On the eve of the commemoration of the 50th anniversary of the civil rights march in Selma, Alabama, the unemployment rate among African Americans remains more than twice that of white Americans and nearly twice the national average.
According to the latest jobs figures released Friday by the Bureau of Labor Statistics, the African American unemployment rate for the month of February was 10.4 percent, compared to the white unemployment rate of 4.7 percent and national average of 5.5 percent.
The latest African American unemployment rate represents a slight uptick over the January figure of 10.3 percent. Whites experienced a slight decline in unemployment from January’s rate of 4.9 percent and the national average also dipped from 5.7 percent.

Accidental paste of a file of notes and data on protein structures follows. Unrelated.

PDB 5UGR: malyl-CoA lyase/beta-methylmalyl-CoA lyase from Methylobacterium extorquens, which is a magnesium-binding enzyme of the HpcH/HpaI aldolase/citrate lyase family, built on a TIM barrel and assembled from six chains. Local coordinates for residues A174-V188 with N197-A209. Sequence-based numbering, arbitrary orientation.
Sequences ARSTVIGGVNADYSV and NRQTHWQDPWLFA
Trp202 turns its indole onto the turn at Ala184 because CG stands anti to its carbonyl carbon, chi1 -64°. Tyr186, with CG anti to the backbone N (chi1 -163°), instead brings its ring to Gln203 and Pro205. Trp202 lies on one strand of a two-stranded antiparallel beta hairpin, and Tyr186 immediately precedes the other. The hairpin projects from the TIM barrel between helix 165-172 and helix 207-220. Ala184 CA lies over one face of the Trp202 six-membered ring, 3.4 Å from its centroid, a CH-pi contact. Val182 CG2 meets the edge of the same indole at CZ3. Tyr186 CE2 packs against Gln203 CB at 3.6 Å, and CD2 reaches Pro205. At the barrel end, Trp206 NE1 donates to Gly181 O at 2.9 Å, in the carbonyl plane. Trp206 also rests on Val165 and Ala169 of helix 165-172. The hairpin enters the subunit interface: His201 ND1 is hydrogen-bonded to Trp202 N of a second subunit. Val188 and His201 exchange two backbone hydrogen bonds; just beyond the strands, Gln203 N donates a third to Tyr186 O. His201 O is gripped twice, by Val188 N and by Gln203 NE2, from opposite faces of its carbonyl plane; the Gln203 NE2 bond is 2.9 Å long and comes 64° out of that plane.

While the White House boasted about February’s job gains of 295,000 jobs and its 5.5 percent unemployment rate Friday morning, it did acknowledge the “unacceptably high” unemployment rates among African American and Hispanic populations.
In a statement about the jobs data Jason Furman, Chairman of the Council of Economic Advisers, argued that while the African American and Hispanic unemployment is nearly down to pre-recession levels, it is still too high. He pointed to proposals from President Obama as efforts to help.
“This is why the President has proposed a number of policies—including the My Brother’s Keeper initiative for young men of color and tax relief for working families—to help reduce disparities in labor market outcomes,” Furman said.
Obama, the nation’s first African American president, and a number of lawmakers will be in Selma on this weekend to mark the 50th anniversary of the march.